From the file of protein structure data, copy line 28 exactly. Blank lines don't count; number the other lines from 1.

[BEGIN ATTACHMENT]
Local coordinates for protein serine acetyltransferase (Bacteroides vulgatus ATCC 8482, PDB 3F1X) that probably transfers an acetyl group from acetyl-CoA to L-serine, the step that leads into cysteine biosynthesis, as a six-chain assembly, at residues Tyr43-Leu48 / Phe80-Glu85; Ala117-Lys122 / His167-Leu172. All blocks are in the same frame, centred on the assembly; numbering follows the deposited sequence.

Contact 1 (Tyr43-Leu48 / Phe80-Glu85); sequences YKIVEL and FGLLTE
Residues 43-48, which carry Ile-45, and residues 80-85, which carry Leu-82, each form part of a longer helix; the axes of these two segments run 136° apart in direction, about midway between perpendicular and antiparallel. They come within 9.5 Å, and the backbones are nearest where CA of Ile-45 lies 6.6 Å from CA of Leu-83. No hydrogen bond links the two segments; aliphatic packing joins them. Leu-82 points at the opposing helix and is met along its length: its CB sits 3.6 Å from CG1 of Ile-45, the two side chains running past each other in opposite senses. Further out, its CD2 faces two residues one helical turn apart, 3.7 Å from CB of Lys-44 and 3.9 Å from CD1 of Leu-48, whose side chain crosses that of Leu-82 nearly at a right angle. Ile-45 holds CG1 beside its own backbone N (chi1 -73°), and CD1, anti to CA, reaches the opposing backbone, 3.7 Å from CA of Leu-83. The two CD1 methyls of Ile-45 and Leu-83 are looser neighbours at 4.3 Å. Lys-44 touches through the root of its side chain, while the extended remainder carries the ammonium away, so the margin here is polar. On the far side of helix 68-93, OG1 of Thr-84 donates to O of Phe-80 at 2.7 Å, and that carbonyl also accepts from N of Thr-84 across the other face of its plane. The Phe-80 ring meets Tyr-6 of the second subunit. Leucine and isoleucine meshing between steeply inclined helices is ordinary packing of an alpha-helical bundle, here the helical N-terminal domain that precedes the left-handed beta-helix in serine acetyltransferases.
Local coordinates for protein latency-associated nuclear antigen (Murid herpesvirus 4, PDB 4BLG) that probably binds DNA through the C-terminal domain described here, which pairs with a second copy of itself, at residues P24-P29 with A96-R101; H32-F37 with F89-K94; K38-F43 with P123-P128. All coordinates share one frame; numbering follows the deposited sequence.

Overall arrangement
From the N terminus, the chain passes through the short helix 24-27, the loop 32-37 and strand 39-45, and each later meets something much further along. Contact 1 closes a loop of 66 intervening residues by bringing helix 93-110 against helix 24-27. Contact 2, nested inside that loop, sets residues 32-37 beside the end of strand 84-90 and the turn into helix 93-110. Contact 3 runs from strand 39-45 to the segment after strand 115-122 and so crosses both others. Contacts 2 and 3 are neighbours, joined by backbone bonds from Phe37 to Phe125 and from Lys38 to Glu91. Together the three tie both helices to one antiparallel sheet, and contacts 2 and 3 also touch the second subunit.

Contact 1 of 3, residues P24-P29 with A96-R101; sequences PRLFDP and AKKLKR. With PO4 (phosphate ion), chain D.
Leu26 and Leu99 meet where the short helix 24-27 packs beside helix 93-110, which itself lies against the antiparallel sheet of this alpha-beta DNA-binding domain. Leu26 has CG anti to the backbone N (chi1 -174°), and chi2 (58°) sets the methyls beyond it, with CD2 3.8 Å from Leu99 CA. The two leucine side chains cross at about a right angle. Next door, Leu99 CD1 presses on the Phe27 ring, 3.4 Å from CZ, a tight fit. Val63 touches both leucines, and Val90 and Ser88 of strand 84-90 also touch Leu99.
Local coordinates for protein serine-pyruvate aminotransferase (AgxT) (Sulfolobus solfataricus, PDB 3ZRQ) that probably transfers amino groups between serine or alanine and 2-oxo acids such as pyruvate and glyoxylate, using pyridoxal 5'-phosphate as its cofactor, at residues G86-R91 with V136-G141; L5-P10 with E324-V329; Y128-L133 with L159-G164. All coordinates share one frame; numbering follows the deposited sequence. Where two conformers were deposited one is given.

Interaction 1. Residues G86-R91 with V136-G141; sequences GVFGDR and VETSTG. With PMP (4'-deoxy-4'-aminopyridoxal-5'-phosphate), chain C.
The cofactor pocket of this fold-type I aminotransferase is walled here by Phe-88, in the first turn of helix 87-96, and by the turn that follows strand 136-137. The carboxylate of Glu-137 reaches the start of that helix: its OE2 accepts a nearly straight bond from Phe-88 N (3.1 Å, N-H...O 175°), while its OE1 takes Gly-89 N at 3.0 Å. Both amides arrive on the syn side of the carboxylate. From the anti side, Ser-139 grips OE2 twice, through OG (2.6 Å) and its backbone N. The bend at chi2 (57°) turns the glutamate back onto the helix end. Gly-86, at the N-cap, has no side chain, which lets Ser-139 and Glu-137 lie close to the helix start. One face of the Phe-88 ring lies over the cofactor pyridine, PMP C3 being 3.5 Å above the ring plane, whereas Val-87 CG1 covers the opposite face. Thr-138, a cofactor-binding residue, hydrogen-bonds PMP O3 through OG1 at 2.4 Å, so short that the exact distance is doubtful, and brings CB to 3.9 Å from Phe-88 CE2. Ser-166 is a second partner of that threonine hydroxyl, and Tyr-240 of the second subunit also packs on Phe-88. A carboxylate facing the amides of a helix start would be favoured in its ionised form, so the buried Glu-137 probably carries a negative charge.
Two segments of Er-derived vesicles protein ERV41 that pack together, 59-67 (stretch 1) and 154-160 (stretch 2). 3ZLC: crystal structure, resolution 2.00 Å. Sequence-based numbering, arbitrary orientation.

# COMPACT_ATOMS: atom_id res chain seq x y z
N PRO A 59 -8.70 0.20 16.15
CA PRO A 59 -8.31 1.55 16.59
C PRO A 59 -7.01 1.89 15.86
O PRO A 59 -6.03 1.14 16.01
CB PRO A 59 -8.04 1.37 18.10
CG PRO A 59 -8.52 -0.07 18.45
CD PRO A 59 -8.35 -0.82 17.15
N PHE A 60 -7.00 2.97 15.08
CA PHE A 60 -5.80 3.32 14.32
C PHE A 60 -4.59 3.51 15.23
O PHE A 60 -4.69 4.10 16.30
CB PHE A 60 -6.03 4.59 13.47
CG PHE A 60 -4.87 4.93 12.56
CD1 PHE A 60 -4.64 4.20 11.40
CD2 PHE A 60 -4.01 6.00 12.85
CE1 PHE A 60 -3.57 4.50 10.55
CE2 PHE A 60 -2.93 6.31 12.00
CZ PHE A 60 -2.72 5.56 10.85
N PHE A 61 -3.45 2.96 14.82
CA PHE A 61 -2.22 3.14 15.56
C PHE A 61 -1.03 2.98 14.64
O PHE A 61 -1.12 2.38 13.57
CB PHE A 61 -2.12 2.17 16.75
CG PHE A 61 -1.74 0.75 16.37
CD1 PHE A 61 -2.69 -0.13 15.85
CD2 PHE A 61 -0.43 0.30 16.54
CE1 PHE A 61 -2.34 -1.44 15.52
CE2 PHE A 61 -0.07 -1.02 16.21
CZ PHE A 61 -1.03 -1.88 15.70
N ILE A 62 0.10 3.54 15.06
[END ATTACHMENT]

CD2 PHE A 60 -4.01 6.00 12.85